We also believe in God, but what is different with Christians is the methods that we use to reach to God.

Dr. Virginia Masunda, who is based in Harare, says herbs and treatments, such as incisions, from a traditional healer could interfere with conventional medications. But she acknowledges that traditional healers can complement the work of Western-trained doctors, especially for mentally ill patients.

“When they go to a traditional healer who addresses their problems centered in their cultural beliefs, and they believe in it, that in itself can psychologically help them become a bit stable, because the spirits have been appeased,” she says.

Kuzonyei, the healer who claims to have a mermaid spirit, says her businesses is booming, and her patients include church leaders.

On her busiest days, Kuzonyei says, she sees 150 people, usually for just a few minutes each. On most days, she says, she sees about 40 people. She adds finely ground tobacco to water and tells clients to bathe in it to drive away bad spirits. She adds eggs to water and tells clients to bathe with them, then boil them and eat them without salt. This process washes away bad luck that keeps a person from getting married, she says.

“A lot of people from different walks of life come to seek my services, and at times I am overwhelmed with the turnout,” she says. “Even church leaders come to me to get more power so that more people come to their churches.”

Kuzonyei’s consultation fee is $3, but some intense problems require a $50 payment. She even consults over the phone for people who live abroad, most of whom send gifts as their thanks.

Kuzonyei says she began cultivating her healing powers when she was 10 years old, when mermaids took her from a riverside where she was fetching water near her rural home. She says she lived with the mermaids, in the marine world, for five years.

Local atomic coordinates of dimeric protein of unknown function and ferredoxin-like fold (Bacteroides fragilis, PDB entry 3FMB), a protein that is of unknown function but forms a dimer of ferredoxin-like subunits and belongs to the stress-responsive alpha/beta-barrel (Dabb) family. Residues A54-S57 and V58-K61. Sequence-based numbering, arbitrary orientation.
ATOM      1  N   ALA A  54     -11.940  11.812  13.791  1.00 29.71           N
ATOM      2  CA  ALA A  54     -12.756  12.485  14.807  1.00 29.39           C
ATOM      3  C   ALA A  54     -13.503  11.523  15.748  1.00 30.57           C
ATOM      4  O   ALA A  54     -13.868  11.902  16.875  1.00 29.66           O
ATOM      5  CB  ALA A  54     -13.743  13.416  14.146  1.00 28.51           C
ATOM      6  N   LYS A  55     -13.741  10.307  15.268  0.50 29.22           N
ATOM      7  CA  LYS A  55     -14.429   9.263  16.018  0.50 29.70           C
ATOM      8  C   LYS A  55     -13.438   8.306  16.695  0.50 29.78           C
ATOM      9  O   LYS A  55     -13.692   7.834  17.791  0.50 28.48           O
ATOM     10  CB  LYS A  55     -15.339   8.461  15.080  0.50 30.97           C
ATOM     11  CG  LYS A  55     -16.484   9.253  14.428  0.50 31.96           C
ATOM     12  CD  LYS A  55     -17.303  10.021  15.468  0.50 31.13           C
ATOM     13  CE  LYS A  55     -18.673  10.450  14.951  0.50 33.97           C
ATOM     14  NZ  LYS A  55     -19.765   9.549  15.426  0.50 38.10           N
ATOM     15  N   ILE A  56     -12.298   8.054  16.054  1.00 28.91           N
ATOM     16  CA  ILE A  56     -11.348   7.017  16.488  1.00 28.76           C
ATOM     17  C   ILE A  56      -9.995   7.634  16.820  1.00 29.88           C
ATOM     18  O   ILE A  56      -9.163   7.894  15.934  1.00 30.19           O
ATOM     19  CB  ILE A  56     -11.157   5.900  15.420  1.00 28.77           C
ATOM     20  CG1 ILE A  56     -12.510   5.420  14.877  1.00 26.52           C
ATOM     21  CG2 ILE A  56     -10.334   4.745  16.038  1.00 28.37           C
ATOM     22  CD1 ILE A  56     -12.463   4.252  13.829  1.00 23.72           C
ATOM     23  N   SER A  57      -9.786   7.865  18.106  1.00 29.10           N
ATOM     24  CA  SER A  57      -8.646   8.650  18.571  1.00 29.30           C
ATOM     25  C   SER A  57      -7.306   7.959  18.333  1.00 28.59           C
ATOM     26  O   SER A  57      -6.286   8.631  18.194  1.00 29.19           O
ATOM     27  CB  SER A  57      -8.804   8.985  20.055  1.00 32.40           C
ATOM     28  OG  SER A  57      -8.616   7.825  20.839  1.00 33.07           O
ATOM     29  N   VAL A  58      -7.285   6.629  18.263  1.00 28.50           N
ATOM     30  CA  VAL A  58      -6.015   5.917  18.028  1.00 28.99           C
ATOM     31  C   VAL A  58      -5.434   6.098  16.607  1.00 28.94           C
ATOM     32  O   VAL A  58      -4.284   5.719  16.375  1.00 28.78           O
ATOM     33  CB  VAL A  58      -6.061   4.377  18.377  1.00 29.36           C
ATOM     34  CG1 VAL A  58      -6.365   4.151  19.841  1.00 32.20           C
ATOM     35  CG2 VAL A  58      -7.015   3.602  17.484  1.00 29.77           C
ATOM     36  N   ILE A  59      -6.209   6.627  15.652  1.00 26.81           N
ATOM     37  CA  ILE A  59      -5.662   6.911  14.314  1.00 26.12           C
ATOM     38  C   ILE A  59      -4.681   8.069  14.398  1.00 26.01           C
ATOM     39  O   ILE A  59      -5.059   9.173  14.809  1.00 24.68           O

A lot of people from different walks of life come to seek my services, and at times I am overwhelmed with the turnout. Even church leaders come to me to get more power so that more people come to their churches.

“I had been sent to fetch water by my mum, and a whirlwind came and took away my container, and after that, I only saw myself under water, and did not really know how I got there,” she says.

Now, Kuzonyei says, she has two spirits that she uses interchangeably to help people with different problems. Her mermaid spirit is called shavi renjuzu in the Shona language, and her second spirit, that of her great-grandfather, is called mudzimu in Shona. She says both spirits possessed her when she returned to land from the marine world.

For some patients, Kuzonyei’s work is literally lifesaving.

Shupikai Chisenga says she didn’t believe in traditional healers until her son was attacked by goblins in 2014. The 22-month-old boy was dead, Chisenga says.

“He had no pulse and could not move or breathe,” she says. “He was literally dead.”

Neighbors even came to pay their respects.

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Shupikai Chisenga says her faith in traditional healers was restored when Memory Kuzonyei healed her son, Junior Chisenga, who is now 3.

Gamuchirai Masiyiwa, GPJ Zimbabwe

Kuzonyei says she used her mermaid spirit to exorcise an evil spirit by bathing the boy in tobacco, and he instantly came back to life.

Prince Sibanda, ZINATHA’s education secretary, says healers will always be in demand, because they address both physical and spiritual needs. And if a client requires conventional medical treatment, a healer will refer that person to a hospital, he says.

“There is misinterpretation with regards to who we really are. We are labeled as witches, but this is not so,” he says. “We are healers fighting against witchcraft. Our mandate is to heal.”

 

Gamuchirai Masiyiwa, GPJ, translated some of the interviews from Shona.